s, are no different today than when the first telephone exchange was opened in 1877 by the Bell Telephone Company. The history and long life of copper-based communications infrastructure is both a testament to our ability to derive new value from simple concepts through technological innovation – and a warning that copper communications infrastructure is beginning to offer diminishing returns
Diminishing returns
In economics, diminishing returns is the decrease in the marginal output of a production process as the amount of a single factor of production is increased, while the amounts of all other factors of production stay constant.The law of diminishing returns In economics, diminishing returns (also...

 on continued investment.

CATV


Community Antenna Television Systems, also known as Cable Television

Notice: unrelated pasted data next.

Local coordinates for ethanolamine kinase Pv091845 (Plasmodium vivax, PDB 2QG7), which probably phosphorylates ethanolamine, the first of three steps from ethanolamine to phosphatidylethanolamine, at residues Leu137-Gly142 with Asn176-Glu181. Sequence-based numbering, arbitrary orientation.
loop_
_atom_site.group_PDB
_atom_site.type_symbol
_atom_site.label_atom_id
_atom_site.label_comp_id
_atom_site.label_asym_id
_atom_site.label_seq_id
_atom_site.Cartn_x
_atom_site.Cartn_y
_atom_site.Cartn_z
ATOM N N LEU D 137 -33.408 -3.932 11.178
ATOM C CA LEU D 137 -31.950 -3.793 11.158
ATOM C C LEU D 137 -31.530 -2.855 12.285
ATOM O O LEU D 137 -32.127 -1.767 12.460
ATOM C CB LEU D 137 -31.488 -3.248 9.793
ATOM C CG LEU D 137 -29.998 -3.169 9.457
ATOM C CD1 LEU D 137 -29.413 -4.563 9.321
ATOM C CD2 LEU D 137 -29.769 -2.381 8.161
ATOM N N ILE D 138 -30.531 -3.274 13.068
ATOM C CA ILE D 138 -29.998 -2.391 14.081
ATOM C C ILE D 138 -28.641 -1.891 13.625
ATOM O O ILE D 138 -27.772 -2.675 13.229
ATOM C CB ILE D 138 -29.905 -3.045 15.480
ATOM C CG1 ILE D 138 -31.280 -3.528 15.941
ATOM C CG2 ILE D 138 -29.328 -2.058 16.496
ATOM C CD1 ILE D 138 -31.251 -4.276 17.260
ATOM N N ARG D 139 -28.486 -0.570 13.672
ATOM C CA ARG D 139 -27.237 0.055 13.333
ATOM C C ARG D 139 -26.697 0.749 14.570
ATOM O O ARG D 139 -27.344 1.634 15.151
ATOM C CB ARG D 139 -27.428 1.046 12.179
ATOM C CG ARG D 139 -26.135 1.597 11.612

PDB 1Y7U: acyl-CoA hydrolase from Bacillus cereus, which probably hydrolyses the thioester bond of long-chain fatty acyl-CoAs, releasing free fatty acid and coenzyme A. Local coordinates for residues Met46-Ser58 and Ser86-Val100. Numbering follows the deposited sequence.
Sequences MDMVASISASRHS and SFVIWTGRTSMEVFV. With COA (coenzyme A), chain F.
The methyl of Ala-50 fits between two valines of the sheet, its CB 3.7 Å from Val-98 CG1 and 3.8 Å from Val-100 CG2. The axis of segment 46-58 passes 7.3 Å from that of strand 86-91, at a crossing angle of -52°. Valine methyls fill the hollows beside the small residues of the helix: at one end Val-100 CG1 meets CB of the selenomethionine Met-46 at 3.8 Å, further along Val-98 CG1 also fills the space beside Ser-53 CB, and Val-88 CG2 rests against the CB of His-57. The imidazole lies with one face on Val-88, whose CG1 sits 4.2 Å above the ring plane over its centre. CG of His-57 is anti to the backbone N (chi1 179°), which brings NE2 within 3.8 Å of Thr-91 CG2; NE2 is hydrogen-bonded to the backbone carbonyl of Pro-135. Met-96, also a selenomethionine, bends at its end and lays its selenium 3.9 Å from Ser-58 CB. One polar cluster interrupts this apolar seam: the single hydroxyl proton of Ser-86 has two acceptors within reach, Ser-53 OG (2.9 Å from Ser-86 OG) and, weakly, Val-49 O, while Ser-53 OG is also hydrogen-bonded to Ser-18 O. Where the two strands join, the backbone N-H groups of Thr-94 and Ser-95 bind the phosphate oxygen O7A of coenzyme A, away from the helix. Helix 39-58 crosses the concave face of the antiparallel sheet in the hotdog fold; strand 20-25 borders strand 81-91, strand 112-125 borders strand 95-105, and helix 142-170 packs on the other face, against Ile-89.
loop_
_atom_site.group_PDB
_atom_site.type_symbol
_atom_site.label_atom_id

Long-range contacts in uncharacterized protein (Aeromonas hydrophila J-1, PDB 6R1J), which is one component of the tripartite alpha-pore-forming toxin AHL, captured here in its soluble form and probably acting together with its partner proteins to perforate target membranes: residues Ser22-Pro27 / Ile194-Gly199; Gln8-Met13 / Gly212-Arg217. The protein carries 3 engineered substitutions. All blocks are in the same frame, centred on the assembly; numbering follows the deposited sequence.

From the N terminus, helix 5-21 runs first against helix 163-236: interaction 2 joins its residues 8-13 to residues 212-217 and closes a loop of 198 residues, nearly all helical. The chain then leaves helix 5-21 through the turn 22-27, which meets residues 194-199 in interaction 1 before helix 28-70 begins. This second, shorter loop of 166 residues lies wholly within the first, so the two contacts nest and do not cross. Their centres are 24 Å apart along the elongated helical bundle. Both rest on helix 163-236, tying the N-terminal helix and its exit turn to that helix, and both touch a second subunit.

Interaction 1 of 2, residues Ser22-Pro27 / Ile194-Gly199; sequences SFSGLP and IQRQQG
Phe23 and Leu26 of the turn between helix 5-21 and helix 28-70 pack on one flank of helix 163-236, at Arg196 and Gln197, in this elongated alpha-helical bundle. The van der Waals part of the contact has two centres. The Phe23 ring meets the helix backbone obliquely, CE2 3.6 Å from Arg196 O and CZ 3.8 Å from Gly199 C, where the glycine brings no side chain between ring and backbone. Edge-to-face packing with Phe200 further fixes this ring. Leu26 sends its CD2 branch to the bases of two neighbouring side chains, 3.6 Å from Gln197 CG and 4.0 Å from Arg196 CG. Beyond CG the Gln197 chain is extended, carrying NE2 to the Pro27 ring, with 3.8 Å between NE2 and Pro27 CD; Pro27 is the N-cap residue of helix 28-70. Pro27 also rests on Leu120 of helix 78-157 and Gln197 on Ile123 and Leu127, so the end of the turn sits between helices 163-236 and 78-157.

Cable television
Cable television is a system of providing television programs to consumers via radio frequency signals transmitted to televisions through coaxial cables or digital light pulses through fixed optical fibers located on the subscriber's property, much like the over-the-air method used in traditional...

 or simply "cable", have been expanded to provide bidirectional communication over existing physical cables. However, they are by nature shared systems and the spectrum available for reverse information flow and achievable S/N
Signal-to-noise ratio
Signal-to-noise ratio is a measure used in science and engineering that compares the level of a desired signal to the level of background noise. It is defined as the ratio of signal power to the noise power. A ratio higher than 1:1 indicates more signal than noise...

 are limited. As was done for the initial unidirectional (TV) communication, cable loss is mitigated through the use of periodic amplifiers within the system. These factors set an upper limit on per-user information capacity, particularly when many users share a common section of cable or access network
Access network
An access network is that part of a telecommunications network which connects subscribers to their immediate service provider. It is contrasted with the core network, which connects local providers to each other...